Boxing legend Evander Holyfield went bankrupt, it has been claimed, as of 2012. He lost/spent $530,000,000 USD, 530 million dollars. Allow that idea to sink in. I read how Mike Tyson reportedly went bankrupt after spending/losing over $300,000,000, 300 million dollars. Most of these ideas astound people because we do our best to manage money effectively. I could live 40 life times on 500 million dollars. Anyway, a recent Mike Tyson interview highlighted one reason why he went bankrupt after amassing 300 million. I deeply suspect Evander blew through 500 million largely due to the same mindset. Iron Mike noted how he believed he did not deserve the big bucks. He saw himself as a broke kid from a rough neighborhood who did not deserve money, because he loved fighting for free, and also, clung to the past, keeping the same self image from when he lived in poverty.
If Tyson believed he did not deserve 300 million, the quickest way to get rid of 300 million is to spend like mad and blow the money irresponsibly. Most humans say he is foolish but this is not true; HIS BELIEF SYSTEM ensured he would do everything to get rid of the 300 million he did not deserve…and it became so.
Blogging and Deserving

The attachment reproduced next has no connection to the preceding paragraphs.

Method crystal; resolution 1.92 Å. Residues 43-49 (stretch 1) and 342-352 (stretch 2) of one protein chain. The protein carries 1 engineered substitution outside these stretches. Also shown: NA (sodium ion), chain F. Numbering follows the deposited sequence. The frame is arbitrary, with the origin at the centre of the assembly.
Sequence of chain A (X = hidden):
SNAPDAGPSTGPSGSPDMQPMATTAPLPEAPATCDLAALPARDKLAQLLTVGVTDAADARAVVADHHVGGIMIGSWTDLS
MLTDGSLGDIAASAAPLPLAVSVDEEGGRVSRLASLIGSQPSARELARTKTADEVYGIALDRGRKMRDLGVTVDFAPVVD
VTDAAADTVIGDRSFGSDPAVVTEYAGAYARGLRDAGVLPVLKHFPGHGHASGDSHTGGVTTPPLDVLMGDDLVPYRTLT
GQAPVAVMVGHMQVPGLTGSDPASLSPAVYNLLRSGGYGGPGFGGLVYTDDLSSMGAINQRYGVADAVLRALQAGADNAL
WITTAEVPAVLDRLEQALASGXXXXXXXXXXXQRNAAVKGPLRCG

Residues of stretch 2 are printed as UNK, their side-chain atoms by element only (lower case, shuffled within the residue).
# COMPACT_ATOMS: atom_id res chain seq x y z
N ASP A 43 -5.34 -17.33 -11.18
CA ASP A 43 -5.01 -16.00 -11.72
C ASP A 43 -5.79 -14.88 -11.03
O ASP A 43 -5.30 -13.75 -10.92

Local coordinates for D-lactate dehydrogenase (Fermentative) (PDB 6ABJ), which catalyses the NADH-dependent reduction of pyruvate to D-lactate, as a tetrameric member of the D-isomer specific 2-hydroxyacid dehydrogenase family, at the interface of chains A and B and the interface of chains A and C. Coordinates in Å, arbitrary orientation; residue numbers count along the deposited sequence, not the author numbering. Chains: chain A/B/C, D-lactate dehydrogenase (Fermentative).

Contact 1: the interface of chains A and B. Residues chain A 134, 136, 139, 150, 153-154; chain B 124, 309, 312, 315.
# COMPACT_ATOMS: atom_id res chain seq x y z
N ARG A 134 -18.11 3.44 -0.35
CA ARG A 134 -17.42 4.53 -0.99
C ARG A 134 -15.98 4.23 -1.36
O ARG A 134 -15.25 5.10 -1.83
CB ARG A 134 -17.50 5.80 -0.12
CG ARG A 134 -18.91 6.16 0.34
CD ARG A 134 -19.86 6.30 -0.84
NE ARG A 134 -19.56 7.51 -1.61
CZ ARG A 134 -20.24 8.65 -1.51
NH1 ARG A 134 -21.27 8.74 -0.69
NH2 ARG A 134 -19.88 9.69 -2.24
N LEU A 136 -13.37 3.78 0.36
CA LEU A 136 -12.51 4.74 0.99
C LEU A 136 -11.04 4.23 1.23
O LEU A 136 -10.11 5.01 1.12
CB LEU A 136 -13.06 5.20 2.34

Do you genuinely believe you deserve $10, or $100, or $100,000 through blogging? Most bloggers do not believe this, so they never make much money. Other bloggers make some money but lose it quickly through poor financial decisions, ensuring that they do NOT keep the money that they believe they do not deserve. Blogging, money or financial conditions have nothing to do with the money woes. The blogger’s belief system concerning money is 100% the root cause behind the problem. Change the deserving issue, and you change the income. Or cling to deserving problems, and keep slamming into blogging financial problems.
I recall not believing I deserved more than 99 cents for an eBook. I slammed into financial issues, sold few eBooks, then decided to face my deserving issues and deep fears concerning money and my self-worth. I eventually rose all my eBook pricing to $6.99, $9.99 and $20. Why? I deserve to sell 7 to 20 dollar eBooks. People buy at these prices – far more than at the dirt cheap prices – because I BELIEVE I deserve to make sales at those prices. Why? I faced deep fears concerning deserving. But if I never faced deserving-fears, I never make the money. Plus I would quickly lose money I made because if I still believed I did not deserve much money, my subconscious mind would find a quick way to lose my money. My belief system creates the experience. Ditto for your belief system; even if your ego does not agree with this point.
Like I say in my eBook:
you may leave your comfort zone if you learn new, scary techniques for monetizing your blog effectively. One scary and uncomfortable tactic involves observing your money limiting beliefs in the light of truth. If you do not believe you deserve money, you never make money or you make money and lose it incredibly quickly. Belief created the experience. You believing you do not deserve money creates the experience. Clear the fears, release deserving issues and money will flow to you more easily. Plus you will keep the money, too. Pure win-win, if you ask me.